The Perfectionist Era
I am an imperfect perfectionist. But I used to be a perfect perfectionist.
By twenty, I had completed my bachelor’s degree with honors and launched a professional career. While acquiring my master’s, I set a goal not to miss a single point on any assignment or test, and achieved it in several classes.
I drove myself to be the top performer in every position I held and was frequently promoted. My success and the approval I received from professors and employers made up a substantial part of my identity.
Then I left my challenging, rewarding, influential position with a prestigious tech company to stay home with my new baby.
When I originally decided to stay at home with Ariana (Ari), I thought it only fair that I do all of the meal planning, shopping, cooking, cleaning, money management, and household errands. What else was I going to do all day?
I imagined a structured schedule that included reading, singing, tummy time, and story time at the library three times a week to further her development. I sincerely didn’t understand why some stay-at-home parents couldn’t manage to do all of these things.
They had 8-10 hours every day to knock it out. What were they doing with their time?
The Gigantic Failure
Then she arrived, eating every two to three hours, peeing every two to three minutes, spitting up every time she ate, crying for no apparent reason, and never letting me sleep for longer than two hours at a time for the first three months of her life.
We immediately scrapped our Saturday morning cleaning routine. We ate fast food for most meals because we were too exhausted to cook, let alone grocery shop. I abandoned the idea of a structured schedule as we shifted into survival mode.
My husband and I constantly held fatigue battles. You’re nauseous with a headache? Well, my migraine has struck me pretty much blind. Yeah. It’s super serious.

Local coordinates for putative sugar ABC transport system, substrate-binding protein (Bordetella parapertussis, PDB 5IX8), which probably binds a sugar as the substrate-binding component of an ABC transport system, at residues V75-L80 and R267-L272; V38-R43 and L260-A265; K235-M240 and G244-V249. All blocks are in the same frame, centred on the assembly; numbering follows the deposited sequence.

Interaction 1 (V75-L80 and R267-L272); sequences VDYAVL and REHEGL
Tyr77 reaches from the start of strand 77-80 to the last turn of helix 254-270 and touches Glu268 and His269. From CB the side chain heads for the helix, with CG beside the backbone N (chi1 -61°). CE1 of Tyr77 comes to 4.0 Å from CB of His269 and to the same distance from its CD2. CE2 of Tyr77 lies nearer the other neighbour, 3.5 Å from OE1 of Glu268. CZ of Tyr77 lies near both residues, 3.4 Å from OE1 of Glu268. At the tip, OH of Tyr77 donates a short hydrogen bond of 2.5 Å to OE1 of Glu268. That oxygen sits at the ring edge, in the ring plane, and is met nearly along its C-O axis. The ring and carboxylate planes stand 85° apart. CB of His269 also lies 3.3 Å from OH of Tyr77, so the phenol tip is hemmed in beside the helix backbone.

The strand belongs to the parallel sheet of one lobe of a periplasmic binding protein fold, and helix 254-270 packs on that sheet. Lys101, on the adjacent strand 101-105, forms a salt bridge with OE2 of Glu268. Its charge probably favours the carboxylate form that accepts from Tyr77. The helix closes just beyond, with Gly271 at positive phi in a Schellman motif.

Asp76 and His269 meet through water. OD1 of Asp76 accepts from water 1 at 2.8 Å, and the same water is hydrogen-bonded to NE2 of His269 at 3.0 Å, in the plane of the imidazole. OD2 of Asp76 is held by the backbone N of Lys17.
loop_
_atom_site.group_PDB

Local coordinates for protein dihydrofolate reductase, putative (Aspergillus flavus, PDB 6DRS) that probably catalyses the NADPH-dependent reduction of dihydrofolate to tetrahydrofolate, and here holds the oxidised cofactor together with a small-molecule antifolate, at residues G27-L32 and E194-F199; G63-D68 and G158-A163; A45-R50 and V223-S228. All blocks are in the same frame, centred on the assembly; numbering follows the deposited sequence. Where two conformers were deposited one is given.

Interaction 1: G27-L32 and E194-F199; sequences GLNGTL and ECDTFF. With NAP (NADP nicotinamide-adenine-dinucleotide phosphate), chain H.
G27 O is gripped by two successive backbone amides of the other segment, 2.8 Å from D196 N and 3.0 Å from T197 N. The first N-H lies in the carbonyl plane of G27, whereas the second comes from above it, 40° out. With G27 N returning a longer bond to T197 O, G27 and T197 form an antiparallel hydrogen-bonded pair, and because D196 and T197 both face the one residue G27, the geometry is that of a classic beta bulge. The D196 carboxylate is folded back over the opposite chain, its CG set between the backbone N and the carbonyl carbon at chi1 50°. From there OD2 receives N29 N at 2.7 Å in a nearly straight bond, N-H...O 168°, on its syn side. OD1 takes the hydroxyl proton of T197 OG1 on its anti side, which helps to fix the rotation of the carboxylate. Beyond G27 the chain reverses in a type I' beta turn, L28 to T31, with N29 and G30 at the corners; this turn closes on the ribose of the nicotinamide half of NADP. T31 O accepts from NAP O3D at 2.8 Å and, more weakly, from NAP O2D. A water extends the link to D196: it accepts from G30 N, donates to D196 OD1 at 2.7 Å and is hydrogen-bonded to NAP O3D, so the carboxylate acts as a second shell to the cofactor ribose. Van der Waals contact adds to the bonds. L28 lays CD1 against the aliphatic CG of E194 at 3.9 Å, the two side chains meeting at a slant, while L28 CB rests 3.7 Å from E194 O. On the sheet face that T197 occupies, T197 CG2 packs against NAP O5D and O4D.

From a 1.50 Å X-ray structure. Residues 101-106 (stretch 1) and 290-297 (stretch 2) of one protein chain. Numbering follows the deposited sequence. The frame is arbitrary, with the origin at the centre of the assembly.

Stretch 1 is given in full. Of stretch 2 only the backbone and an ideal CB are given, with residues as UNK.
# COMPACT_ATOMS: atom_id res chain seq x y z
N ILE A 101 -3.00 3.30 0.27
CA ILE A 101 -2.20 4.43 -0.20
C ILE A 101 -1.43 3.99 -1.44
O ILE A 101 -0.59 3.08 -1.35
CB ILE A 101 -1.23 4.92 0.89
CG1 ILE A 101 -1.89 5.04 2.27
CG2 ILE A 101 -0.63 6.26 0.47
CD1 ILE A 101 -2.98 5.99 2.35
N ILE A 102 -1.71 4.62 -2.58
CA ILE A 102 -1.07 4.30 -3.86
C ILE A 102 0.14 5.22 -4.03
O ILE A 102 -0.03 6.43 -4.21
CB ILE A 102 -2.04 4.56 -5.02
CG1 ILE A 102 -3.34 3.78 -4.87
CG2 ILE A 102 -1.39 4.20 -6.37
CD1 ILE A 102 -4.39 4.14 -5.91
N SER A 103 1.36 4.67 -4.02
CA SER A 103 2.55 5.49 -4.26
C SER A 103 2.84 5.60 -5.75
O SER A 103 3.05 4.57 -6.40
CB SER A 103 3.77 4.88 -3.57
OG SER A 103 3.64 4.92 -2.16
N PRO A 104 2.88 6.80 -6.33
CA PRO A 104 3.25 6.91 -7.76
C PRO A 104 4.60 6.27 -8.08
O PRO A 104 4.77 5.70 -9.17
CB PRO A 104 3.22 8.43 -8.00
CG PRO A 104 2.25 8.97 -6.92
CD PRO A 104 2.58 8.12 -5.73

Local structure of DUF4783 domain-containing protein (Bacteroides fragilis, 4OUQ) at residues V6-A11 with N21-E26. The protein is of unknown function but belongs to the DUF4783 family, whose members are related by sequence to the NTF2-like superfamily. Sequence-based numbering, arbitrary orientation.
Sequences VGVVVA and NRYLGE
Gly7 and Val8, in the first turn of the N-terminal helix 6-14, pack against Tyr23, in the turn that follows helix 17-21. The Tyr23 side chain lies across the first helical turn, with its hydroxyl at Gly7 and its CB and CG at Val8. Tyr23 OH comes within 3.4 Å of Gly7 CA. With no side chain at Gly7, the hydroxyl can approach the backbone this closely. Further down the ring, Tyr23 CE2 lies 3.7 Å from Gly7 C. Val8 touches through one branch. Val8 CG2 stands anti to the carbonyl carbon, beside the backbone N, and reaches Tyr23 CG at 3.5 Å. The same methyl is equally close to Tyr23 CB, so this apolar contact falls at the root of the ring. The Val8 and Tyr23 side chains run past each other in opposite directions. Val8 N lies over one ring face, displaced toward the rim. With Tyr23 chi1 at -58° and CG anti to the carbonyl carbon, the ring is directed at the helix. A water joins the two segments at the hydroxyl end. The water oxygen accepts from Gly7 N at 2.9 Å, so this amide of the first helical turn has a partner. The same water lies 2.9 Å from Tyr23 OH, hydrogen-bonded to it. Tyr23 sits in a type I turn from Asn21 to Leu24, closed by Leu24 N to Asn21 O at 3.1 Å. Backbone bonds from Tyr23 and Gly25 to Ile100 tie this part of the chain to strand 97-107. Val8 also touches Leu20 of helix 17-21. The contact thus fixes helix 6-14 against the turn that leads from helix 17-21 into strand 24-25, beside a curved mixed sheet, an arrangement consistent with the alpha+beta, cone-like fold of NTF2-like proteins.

Some days, Ari and I managed to attend story time, grocery shop, and even brush her two teeth. I felt like I was finally “getting it.”
But “failure days” immediately followed, where I didn’t leave the house, didn’t shower, didn’t change her out of pajamas, and watched more TV than I intended just to keep her in one place and give myself a much-needed break.
I didn’t always accomplish what I had set out to do in a given day, sometimes not even in a few days. Although I managed our finances, I felt like a lesser person for not contributing to them.
I had hit an all-time low. It felt as if I had no value or use to the world outside of “babysitting.” I felt like I was a failure.
The Mind-Changing, Life-Changing Moment
Then one night, my husband was out and it was just Ari and I in her room. I had closed the door to trap her inside and was mindlessly flipping through my phone as she played on the floor. It was another lazy parenting night.
I was playing old songs from my phone when I noticed Ari start waving her arms to the music. As she stood on the floor, I shook her arms and hips to make her dance like a little puppet. She laughed so hard she was gasping for air.